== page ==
Tuesday, December 18, 2018

Autonomous Cars and Doctors

Few people understand this, but the practice of medicine is almost entirely a matter of procedures and protocols. It's about memorizing flow charts, zillions of them, as well as the chemical, biological, structural, and anatomical basis for them. Med schools aren't tough to get into (and out of) in order to select particularly talented and resourceful hero/healers. On the contrary, admission is crazy selective in order to filter out the well-rounded and broad-minded. We want single-minded nerds who can memorize all that stuff and apply it without screwing up. That's the whole ballgame: not screwing up.
A very good doctor hardly ever screws up.
A fair doctor mostly doesn't screw up, at least on important stuff.
A lousy doctor screws up.
(and, needless to say, the nurse, pharmacist, and, most egregiously, you and me screw up prodigiously, regardless).
There's a popular notion that especially good doctors - the fancy expensive ones - put a personal spin on their treatment, wielding resourceful and unconventional moves to uniquely respond to their patients' unique health situations. If you ever find any such a doctor, run away fast.

The problem is that a single doctor operates from a few hundred data points, whereas medicine as a whole operates from millions of them. Protocols have been honed to the best of our ability, and while medical science may not have all the answers, it unquestionably has the most rigorously proven ones. So deviating from protocol out of intuition, creativity, or other fuzzy subtleties places patients in no-man's-land; an untested realm. Gambling. 

While as a chowhound I resist well-trodden pathways, as a patient I prefer to be placed smack in the bright center of the lane. Don't give me your extra-special best attention. Don't play out your hunches or untested regimens. Feed me into the machine and treat me exactly like the jillion who came before me. That's where my best odds are.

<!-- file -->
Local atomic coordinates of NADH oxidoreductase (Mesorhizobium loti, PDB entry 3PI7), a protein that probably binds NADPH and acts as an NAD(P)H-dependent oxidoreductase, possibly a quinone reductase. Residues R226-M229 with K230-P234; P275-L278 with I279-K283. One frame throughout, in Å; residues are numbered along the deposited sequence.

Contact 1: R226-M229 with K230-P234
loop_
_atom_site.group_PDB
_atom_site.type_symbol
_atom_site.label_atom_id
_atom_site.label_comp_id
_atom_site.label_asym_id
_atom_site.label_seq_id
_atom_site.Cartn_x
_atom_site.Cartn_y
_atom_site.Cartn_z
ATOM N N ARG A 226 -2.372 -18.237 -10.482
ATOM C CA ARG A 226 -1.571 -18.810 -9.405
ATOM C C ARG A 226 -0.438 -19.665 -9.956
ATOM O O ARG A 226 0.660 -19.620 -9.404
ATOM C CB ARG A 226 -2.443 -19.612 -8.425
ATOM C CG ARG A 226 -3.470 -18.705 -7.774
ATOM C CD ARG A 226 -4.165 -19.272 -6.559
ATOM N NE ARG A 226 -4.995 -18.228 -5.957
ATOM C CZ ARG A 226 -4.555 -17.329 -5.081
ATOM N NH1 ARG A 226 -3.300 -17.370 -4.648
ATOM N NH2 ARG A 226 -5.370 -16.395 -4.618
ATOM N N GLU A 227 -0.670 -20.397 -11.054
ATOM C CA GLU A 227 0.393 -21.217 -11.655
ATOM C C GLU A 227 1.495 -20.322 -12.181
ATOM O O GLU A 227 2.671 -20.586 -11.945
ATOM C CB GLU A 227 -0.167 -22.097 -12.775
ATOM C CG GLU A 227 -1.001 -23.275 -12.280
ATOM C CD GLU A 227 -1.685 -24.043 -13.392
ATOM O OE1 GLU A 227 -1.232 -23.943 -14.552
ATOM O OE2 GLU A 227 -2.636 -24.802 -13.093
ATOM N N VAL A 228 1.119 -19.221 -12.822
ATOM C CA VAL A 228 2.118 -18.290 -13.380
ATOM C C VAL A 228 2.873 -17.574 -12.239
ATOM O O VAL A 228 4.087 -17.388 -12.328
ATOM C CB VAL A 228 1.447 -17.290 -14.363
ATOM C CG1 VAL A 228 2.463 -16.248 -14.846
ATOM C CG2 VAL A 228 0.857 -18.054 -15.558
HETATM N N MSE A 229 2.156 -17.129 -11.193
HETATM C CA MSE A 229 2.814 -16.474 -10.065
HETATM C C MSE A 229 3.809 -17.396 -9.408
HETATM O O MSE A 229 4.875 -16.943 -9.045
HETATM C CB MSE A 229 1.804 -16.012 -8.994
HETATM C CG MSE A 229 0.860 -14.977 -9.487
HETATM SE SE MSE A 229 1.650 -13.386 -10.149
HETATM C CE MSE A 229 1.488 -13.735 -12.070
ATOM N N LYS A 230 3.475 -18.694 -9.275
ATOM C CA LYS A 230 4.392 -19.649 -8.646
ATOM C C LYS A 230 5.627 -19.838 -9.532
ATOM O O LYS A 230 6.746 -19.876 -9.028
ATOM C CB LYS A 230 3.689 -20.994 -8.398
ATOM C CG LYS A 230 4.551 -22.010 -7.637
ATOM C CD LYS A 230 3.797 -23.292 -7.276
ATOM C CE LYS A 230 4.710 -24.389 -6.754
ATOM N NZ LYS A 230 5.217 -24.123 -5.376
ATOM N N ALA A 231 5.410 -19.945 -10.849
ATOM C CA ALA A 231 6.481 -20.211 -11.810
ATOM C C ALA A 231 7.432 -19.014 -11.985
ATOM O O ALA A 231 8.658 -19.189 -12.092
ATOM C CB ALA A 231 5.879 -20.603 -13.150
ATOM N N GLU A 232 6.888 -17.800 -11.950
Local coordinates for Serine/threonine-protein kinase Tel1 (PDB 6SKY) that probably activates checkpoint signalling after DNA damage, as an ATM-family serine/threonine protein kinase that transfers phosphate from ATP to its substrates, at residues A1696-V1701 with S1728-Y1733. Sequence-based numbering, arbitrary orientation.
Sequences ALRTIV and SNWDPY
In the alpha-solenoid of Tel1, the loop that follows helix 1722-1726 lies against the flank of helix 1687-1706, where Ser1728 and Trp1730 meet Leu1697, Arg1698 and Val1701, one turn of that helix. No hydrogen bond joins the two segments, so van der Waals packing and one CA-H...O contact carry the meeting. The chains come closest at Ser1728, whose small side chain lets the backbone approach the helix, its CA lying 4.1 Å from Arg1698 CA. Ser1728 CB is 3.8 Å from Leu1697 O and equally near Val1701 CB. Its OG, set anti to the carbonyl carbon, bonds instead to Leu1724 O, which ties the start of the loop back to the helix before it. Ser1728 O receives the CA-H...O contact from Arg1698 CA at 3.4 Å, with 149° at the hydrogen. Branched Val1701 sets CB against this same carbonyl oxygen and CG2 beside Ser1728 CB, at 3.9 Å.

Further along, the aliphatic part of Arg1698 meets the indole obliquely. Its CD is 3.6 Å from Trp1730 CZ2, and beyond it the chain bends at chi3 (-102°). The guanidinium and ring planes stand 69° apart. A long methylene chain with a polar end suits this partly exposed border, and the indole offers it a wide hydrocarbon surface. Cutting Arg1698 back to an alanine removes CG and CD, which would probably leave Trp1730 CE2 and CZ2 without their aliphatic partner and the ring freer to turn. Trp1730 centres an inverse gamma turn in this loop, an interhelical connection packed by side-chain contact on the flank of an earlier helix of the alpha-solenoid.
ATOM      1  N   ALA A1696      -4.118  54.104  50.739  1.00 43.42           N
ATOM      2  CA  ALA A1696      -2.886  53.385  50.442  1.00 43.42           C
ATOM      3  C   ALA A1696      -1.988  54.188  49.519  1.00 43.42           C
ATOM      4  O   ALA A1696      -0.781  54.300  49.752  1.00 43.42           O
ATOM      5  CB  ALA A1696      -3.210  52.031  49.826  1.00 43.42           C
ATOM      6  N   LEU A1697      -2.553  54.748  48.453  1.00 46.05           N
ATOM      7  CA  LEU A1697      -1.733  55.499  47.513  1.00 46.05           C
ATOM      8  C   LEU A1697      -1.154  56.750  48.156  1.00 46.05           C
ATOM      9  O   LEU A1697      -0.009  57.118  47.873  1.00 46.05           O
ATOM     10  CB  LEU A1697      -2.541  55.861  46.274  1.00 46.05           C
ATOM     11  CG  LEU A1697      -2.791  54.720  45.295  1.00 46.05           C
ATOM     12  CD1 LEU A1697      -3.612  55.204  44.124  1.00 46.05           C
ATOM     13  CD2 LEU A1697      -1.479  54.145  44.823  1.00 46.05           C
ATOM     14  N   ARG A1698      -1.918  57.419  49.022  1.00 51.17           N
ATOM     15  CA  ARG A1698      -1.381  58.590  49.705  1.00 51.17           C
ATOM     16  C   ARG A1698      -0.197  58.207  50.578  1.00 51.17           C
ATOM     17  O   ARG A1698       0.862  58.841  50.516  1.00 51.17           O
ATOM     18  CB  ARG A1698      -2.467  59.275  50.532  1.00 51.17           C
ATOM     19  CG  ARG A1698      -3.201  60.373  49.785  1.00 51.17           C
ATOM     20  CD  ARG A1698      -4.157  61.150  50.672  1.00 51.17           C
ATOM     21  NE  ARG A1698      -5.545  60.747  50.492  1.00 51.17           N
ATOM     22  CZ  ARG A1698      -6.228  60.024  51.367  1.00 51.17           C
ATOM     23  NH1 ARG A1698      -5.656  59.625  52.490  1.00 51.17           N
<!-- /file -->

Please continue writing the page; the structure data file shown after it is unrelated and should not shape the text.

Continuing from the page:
Unless, that is, your hunches and untested regimens are utterly harmless. I actually have some hunches and regimens of my own, some surprisingly effective (propolis, for example), but that's not where I seek when things get serious...except in scenarios where medicine has nothing viable to offer (the sole realm where a "God of the gaps" perspective, otherwise fallacious, might make itself practically useful).
Medicine will soon be dominated by algorithms and robots. They lack intuition and judgement, but in most cases, that's a feature, not a bug. What's most important is that they never screw up.
One seeming exception is diagnosis, which is considered something of an art in edge cases - e.g. when rare diseases are hard to distinguish from more common ones. One might hesitate to have computers handle this part, even though human doctors are notoriously prone to misdiagnosis. An innate fallacy makes humans feel most indispensable at their greatest failure points.

Same with driving. One might insist that human experience/intuition/higher-level judgement is invaluable to safe driving, but the overwhelming majority of traffic accidents are due not to inadequate subtlety of judgement, but to plain old stupid screw-ups.

I've got very good driving intuition. I can spot, for example, when a driver is growing aggravated by a slow car in front, and is impatiently pressurizing an impulse to spazzily dart into the passing lane. Similarly, I can tell when someone awkwardly inviting me to proceed is poised to step on the gas if I hesitate. Spazzy driving bursts are not difficult to anticipate (it's not telepathy, just a read of ongoing micro-actions - wheel direction and speed changes, general jerkiness, etc.). It will be a long time before autonomous cars match my street smarts.

But that ignores the salient point. If I were to honestly survey all the cat lives I've used up by committing blunders while no one happened to be in the way, dozens of potential calamities have strewn my 40 year driving career. However we absolve ourselves via amnesia, we're fortunate that our errors haven't killed multitudes. While an autonomous car would lack human wisdom, it wouldn't make the infrequent stupid blunders that kill people.

As AI powers more and more critical tasks, and we feel leery about the loss of human intuition and judgement in such systems, bear closely in mind that stupid blunders are what kill people.

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